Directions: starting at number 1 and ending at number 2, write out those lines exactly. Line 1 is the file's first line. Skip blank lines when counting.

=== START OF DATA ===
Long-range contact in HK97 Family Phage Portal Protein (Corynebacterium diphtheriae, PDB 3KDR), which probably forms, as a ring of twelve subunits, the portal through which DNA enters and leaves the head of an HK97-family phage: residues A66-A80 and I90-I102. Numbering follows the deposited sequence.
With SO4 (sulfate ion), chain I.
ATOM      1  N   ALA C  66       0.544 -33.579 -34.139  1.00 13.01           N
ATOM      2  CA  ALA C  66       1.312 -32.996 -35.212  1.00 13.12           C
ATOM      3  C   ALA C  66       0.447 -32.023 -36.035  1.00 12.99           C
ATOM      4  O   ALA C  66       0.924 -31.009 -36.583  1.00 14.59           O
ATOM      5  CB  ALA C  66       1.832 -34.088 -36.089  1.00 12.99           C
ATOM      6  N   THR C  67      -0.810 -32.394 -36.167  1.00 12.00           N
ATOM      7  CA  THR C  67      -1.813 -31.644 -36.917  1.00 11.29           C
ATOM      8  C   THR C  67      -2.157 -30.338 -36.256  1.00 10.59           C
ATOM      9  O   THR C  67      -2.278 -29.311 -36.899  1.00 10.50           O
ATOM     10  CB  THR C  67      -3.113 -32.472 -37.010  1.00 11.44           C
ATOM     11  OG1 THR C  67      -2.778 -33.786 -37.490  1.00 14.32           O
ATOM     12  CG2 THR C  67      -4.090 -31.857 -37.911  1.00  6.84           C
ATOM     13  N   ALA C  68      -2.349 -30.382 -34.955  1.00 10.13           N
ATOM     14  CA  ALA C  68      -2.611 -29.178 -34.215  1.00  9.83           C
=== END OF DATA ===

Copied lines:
Long-range contact in HK97 Family Phage Portal Protein (Corynebacterium diphtheriae, PDB 3KDR), which probably forms, as a ring of twelve subunits, the portal through which DNA enters and leaves the head of an HK97-family phage: residues A66-A80 and I90-I102. Numbering follows the deposited sequence.
With SO4 (sulfate ion), chain I.